. Below we plot the mean survival curve for patient 2 with treatment strategy 3.

```
# Simulate
times <- seq(0, 10, by = .1)
psm$sim_survival(t = times)
# Plot
library("ggplot2")
surv_means <- psm$survival_[, .(mean_surv = mean(survival)),
by = c("curve", "strategy_id", "patient_id", "t")]
theme_set(theme_bw())
p_data <- surv_means[strategy_id == 3 & patient_id == 2]
p_data[, curve := factor(curve)]
p_data[, mean_surv_min := c(rep(0, length(times)), p_data[curve !=3, mean_surv])]
ggplot(p_data, aes(x = t, y = mean_surv, fill = curve)) +
geom_line(aes(col = curve)) +
geom_ribbon(aes(ymin = mean_surv_min, ymax = mean_surv), alpha = .65) +
xlab("Years") + ylab("Proportion surviving") +
scale_color_discrete(name = "Survival curve") +
guides(fill = FALSE) +
theme(legend.position = "bottom")
```

After simulating survival, we can calculate the probability of being in each of the four health states using `$sim_stateprobs()`

. At a given point in time, the probability of being in state 1 is the survival probability from the first survival curve, the probability of being in state 2 is the difference in survival probabilities between the 2nd and 1st curves, the probability of being in state 3 is the difference in survival probabilities between the 3rd and 2nd curves, and the probability of death is 1 minus the survival probability from curve 3. We plot these state probabilities for the first patient with the 30th randomly sampled parameter set.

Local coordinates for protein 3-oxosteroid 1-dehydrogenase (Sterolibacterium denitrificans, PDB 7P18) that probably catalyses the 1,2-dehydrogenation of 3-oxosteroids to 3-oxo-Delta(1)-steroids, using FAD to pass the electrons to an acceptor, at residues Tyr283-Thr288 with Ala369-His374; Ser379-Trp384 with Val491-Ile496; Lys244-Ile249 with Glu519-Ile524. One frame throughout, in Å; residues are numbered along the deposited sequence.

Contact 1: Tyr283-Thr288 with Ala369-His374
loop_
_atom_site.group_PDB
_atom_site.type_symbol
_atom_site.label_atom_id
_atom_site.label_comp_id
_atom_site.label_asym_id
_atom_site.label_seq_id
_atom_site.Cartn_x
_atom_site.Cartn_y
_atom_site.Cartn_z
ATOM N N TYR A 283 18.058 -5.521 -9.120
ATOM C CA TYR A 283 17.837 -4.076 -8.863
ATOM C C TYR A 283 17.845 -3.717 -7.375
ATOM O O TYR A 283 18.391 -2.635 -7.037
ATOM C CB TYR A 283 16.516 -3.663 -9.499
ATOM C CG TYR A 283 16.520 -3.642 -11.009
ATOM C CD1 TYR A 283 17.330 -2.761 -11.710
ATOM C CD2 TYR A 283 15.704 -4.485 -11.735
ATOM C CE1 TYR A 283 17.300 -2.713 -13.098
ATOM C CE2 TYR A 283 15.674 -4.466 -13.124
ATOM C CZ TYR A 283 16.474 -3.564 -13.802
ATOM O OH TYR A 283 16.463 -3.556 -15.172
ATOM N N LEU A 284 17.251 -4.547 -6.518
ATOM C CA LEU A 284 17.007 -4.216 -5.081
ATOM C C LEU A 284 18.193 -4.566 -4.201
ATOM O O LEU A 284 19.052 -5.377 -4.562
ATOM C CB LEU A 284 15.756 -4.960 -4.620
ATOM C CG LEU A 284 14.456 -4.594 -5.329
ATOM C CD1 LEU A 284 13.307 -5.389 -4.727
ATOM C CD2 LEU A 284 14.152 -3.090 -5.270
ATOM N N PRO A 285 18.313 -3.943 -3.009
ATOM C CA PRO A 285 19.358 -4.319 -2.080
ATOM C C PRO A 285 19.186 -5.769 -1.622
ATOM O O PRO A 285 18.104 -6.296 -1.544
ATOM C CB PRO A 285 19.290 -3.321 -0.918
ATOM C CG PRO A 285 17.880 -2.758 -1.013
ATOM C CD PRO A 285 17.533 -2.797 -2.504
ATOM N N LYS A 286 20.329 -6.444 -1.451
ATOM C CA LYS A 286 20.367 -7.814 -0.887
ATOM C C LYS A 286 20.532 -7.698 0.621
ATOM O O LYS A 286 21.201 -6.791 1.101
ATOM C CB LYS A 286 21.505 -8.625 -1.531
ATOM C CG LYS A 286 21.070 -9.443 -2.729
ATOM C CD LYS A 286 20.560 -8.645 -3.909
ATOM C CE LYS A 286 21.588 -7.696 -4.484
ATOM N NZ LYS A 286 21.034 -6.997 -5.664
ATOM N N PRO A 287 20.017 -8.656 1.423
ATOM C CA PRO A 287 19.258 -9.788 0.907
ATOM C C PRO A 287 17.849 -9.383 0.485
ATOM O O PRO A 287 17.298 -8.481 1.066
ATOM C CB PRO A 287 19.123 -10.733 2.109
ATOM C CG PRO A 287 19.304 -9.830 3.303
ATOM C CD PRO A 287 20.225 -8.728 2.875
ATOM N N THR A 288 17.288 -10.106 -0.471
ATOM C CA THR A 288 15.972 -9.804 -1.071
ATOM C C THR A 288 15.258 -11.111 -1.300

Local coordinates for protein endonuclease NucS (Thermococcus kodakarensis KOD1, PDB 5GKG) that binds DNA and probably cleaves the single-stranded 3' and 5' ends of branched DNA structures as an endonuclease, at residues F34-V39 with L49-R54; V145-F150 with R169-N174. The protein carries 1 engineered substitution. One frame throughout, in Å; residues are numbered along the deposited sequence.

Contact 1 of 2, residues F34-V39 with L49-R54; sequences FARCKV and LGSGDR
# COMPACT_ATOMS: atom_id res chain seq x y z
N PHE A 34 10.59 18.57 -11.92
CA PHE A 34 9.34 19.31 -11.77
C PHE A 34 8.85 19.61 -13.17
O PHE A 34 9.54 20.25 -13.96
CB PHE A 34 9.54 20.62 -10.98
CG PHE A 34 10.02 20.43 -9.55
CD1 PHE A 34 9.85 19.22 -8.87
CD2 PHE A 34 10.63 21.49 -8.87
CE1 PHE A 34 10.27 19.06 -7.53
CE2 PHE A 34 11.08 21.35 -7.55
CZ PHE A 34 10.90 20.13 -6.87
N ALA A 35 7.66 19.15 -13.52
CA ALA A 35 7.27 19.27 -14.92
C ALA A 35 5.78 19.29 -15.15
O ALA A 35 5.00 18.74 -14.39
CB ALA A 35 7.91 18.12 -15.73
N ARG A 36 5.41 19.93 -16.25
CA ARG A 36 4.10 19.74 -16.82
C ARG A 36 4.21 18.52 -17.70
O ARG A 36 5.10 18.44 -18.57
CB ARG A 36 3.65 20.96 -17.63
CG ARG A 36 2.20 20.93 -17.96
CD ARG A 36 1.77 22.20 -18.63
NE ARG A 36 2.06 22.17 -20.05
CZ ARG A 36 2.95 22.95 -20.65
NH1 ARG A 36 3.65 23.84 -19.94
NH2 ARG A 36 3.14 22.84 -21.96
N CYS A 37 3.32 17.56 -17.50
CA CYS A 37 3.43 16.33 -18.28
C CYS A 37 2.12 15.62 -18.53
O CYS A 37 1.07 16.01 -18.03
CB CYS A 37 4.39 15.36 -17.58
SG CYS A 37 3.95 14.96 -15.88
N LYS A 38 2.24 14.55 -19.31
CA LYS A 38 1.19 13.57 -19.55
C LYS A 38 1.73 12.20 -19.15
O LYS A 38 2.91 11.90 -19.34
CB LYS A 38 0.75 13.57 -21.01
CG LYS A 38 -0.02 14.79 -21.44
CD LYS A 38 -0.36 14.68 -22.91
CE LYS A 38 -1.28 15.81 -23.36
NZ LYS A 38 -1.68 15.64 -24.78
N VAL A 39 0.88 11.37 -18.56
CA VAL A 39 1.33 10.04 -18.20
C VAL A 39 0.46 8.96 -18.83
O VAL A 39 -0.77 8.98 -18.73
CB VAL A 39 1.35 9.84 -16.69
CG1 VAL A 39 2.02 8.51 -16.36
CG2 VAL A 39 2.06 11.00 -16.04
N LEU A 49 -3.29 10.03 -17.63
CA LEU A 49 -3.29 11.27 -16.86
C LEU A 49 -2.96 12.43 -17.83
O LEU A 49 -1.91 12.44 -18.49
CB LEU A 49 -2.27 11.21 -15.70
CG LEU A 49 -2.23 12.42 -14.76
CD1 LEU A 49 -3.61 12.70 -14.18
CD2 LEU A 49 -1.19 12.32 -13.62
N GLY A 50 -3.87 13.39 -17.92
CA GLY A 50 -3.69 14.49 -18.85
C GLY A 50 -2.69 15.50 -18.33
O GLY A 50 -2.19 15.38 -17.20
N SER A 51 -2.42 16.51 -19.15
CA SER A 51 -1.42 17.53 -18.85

```
# Simulate
psm$sim_stateprobs()
# Plot
stateprobs <- psm$stateprobs_[sample == 30 & patient_id == 1]
stateprobs[, state := factor(state_id,
levels = rev(unique(state_id)))]
stateprobs[, strategy := factor(strategy_id, labels = c("Strategy 1", "Strategy 2",
"Strategy 3"))]
ggplot(stateprobs[strategy_id %in% c(1, 2)],
aes(x = t, y = prob, fill = state, group = state)) +
geom_area(alpha = .65) + facet_wrap(~strategy) +
xlab("Years") + ylab("Proportion in state") +
scale_fill_manual(name = "Health state",
values = c("gray92", "green4", "orange", "purple"),
labels = c("Death",
rev(hesim_dat$states$state_name))) +
guides(fill = guide_legend(reverse = TRUE,
nrow = 2, byrow = TRUE)) +
theme(legend.position = "bottom")
```

Finally, we can simulate discounted costs and QALYs by numerically integrating the “weighted” probabilities in `$stateprobs_`

as described above. Costs and QALYs are produced for each treatment strategy, patient, health state, and sampled parameter set.

```
# Costs
psm$sim_costs(dr = .03)
head(psm$costs_)
```

```
## sample strategy_id patient_id state_id dr category costs
## 1: 1 1 1 1 0.03 medical 16701.379
## 2: 1 1 1 2 0.03 medical 7633.707
## 3: 1 1 1 3 0.03 medical 17411.772
## 4: 1 1 2 1 0.03 medical 15929.483
## 5: 1 1 2 2 0.03 medical 7408.622
## 6: 1 1 2 3 0.03 medical 16593.823
```

```
# QALYs
psm$sim_qalys(dr = .03)
head(psm$qalys_)
```

```
## sample strategy_id patient_id state_id dr category qalys
## 1: 1 1 1 1 0.03 qalys 0.5285081
## 2: 1 1 1 2 0.03 qalys 0.1752568
## 3: 1 1 1 3 0.03 qalys 0.3472255
## 4: 1 1 2 1 0.03 qalys 0.5040817
## 5: 1 1 2 2 0.03 qalys 0.1700892
## 6: 1 1 2 3 0.03 qalys 0.3309139
```

A cost-effectiveness analysis can be performed with the `icea()`

and `icea_pw()`

functions (see here) after using the `$summarize()`

method to create a “cost-effectiveness” object with mean costs and QALYs computed for each PSA sample.